Computer Laboratory

Technical reports

Discovering and exploiting parallelism in DOACROSS loops

Niall Murphy

March 2016, 129 pages

This technical report is based on a dissertation submitted September 2015 by the author for the degree of Doctor of Philosophy to the University of Cambridge, Darwin College.


Although multicore processors have been the norm for a decade, programmers still struggle to write parallel general-purpose applications, resulting in underutilised on-chip resources. Automatic parallelisation is a promising approach to improving the performance of such applications without burdening the programmer. I explore various techniques for automatically extracting parallelism which span the spectrum from conservative parallelisation, where transformations must be proven correct by the compiler, to optimistic parallelisation, where speculative execution allows the compiler to generate potentially unsafe code, with runtime supports to ensure correct execution.

Firstly I present a limit study of conservative parallelisation. I use a novel runtime profiling technique to find all data dependences which occur during execution and build an oracle data dependence graph. This oracle is used as input to the HELIX compiler which automatically generates parallelised code. In this way, the compiler is no longer limited by the inadequacies of compile-time dependence analysis and the performance of the generated code represents the upper limit of what can be achieved by HELIX-style parallelisation. I show that, despite shortcomings in the compile-time analysis, the oracle-parallelised code is no better than that ordinarily produced by HELIX.

Secondly I present a limit study of optimistic parallelisation. I implement a dataflow timing model that allows each instruction to execute as early as possible in an idealistic, zero-overhead machine, thus giving a theoretical limit to the parallelism which can be exploited. The study shows that considerable extra parallelism is available which, due to its dynamic nature, cannot be exploited by HELIX, even with the oracle dependence analysis.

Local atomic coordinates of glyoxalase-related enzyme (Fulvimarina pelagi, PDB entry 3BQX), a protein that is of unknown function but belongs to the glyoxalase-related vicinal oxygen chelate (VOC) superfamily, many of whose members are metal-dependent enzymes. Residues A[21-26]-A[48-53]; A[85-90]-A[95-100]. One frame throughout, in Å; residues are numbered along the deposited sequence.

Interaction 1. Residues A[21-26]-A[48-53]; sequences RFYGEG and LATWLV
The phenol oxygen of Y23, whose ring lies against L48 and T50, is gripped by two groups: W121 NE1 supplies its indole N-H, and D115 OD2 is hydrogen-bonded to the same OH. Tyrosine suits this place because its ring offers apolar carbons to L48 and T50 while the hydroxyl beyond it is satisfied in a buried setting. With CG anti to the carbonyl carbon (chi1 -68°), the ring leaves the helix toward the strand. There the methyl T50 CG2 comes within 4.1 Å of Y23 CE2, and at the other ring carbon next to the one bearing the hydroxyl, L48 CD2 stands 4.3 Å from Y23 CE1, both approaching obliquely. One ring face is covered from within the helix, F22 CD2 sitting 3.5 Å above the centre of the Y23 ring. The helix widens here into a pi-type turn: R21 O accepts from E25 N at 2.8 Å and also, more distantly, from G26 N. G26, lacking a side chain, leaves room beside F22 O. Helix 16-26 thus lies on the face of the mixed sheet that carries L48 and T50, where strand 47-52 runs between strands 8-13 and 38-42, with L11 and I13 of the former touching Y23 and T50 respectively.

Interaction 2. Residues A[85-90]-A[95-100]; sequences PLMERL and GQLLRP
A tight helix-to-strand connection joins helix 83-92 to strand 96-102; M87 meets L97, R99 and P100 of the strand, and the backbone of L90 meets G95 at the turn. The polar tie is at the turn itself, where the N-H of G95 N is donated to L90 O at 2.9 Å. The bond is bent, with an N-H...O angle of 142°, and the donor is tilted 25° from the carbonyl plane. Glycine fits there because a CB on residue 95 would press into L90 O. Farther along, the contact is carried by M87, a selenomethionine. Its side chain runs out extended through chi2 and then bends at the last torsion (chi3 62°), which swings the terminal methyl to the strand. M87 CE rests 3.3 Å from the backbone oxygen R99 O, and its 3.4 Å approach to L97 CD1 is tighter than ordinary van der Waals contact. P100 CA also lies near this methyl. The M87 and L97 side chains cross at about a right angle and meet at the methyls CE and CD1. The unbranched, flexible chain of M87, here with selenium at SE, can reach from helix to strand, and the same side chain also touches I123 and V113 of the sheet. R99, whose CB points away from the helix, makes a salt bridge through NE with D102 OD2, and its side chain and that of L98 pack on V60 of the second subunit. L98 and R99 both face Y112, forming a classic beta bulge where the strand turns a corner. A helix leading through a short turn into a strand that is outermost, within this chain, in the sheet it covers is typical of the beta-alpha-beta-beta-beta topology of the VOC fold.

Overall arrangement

Finally I demonstrate the design of a practical parallelisation system which combines the best aspects of both the conservative and optimistic parallelisation styles. I use runtime profiling to detect which HELIX-identified dependences cause frequent conflicts and synchronise these while allowing other code to run speculatively. This judicious speculation model achieves superior performance to HELIX and approaches the theoretical limit in many cases.

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BibTeX record

  author =	 {Murphy, Niall},
  title = 	 {{Discovering and exploiting parallelism in DOACROSS loops}},
  year = 	 2016,
  month = 	 mar,
  url = 	 {},
  institution =  {University of Cambridge, Computer Laboratory},
  number = 	 {UCAM-CL-TR-882}